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Systematic (IUPAC) name
CAS number 87-78-5
ATC code A06AD16 B05BC01 B05CX04
PubChem 453
DrugBank APRD01083
Chemical data
Formula C6H14O6 
Mol. mass 182.172
Pharmacokinetic data
Bioavailability ~7%
Metabolism Hepatic, negligible.
Half life 100 minutes
Excretion Renal: 90%
Therapeutic considerations
Pregnancy cat.

C: (USA)

Legal status


Routes Intravenous

Mannitol or hexan-1,2,3,4,5,6-hexol (C6H8(OH)6) is an osmotic diuretic agent and a weak renal vasodilator. It is a sorbitol stereoisomer.

It was originally isolated from the secretions of the Flowering Ash, called Manna after their resemblance to the Biblical food, and may also be referred to as Mannite and Manna Sugar.[1]


Chemical properties

Chemically, mannitol is a sugar alcohol, or a polyol; it is similar to xylitol or sorbitol. However, mannitol has a tendency to lose a hydrogen ion in aqueous solutions, which causes the solution to become acidic. For this, it is not uncommon to add a substance to adjust its pH, such as sodium bicarbonate.


Mannitol is used clinically to reduce acutely raised intracranial pressure, until more definitive treatment can be given, e.g. after head trauma (although significant controversy exists over this use), and to treat patients with oliguric renal failure. It is administered intravenously, and is filtered by the glomerulus of the kidney, but is incapable of being reabsorbed from the renal tubule, resulting in decreased water and Na+ reabsorption via its osmotic effect. Consequently, mannitol increases water and Na+ excretion, thereby decreasing extracellular fluid volume.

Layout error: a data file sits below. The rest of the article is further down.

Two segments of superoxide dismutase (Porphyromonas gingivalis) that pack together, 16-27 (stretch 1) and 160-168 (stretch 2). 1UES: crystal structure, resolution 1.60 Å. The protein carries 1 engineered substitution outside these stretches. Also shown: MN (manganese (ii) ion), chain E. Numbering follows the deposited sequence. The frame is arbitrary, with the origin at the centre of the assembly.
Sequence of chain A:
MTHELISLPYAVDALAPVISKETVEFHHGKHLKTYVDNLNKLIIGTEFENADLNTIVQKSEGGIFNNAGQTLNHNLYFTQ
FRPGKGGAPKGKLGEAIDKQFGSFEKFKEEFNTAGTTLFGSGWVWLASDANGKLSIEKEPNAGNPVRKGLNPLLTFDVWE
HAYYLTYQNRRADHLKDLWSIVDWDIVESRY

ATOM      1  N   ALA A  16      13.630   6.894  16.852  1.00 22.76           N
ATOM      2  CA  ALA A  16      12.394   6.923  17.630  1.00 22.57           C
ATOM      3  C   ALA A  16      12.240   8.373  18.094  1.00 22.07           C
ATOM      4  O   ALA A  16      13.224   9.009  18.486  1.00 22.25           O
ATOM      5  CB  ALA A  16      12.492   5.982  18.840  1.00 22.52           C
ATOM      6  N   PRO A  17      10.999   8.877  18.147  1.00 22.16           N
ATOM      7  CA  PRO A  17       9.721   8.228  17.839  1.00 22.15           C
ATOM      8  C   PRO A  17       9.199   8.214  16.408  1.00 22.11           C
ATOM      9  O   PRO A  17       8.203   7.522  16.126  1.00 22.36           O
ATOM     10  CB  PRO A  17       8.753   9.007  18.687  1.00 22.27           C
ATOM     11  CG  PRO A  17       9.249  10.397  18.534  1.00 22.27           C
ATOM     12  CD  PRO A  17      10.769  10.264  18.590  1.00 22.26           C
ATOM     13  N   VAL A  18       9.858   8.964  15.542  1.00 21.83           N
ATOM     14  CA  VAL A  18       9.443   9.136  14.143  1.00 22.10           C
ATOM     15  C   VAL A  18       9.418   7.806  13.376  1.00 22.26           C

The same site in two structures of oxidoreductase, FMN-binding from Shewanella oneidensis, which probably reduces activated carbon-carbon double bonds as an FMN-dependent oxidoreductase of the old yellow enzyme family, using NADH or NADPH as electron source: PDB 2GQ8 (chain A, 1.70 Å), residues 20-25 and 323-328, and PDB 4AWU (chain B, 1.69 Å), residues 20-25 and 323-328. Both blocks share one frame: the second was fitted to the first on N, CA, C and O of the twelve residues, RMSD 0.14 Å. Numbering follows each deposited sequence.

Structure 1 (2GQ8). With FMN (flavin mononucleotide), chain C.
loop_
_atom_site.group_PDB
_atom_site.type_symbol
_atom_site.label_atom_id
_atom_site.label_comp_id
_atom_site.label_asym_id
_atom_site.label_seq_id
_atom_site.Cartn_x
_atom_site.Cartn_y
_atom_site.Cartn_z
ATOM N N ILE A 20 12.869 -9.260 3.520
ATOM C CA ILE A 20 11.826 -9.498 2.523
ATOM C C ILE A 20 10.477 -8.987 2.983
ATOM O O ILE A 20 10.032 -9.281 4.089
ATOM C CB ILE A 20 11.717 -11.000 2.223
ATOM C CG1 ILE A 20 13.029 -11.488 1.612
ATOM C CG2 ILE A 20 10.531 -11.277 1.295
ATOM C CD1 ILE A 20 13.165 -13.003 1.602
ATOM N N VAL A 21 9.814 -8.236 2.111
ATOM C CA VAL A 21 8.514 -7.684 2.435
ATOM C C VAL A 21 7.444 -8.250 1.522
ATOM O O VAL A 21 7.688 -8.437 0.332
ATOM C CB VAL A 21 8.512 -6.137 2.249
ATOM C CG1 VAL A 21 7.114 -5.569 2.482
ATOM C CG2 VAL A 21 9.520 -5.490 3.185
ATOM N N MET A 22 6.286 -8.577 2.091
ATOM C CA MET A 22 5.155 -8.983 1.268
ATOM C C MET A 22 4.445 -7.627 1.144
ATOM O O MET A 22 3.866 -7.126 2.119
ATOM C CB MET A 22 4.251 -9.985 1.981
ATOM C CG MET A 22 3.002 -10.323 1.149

Mannitol can also be used to open the blood-brain barrier by temporarily shrinking the tightly coupled endothelial cells that make up the barrier. This makes mannitol indispensable for delivering various drugs directly to the brain (e.g. in the treatment of Alzheimer's disease).

Mannitol is also used as a sweetener for people with diabetes. Since mannitol has a negative heat of solution, it is used as a sweetener in "breath-freshening" candies, the cooling effect adding to the fresh feel. In doses larger than 20g, mannitol acts as a laxative, and is sometimes sold as a laxative for children.

It is sometimes used as an adulterant or cutting agent for heroin, methamphetamines or other illicit drugs. In popular culture, when it is used in this manner, it is often referred to as baby laxative. Many television shows and films depicting drug culture make references to baby laxative.

Mannitol can also be used to temporarily encapsulate a sharp object (such as a helix on a lead for an artificial pacemaker) while it is passing through the venous system. Because it dissolves readily in blood, the sharp point will become exposed by the time it reaches its destination.

Mannitol may be administered in cases of severe Ciguatera poisoning. Severe ciguatoxin, or "tropical fish poisoning" can produce stroke-like symptoms.

Mannitol is a non-permeating molecule; i.e., it cannot cross biological membranes.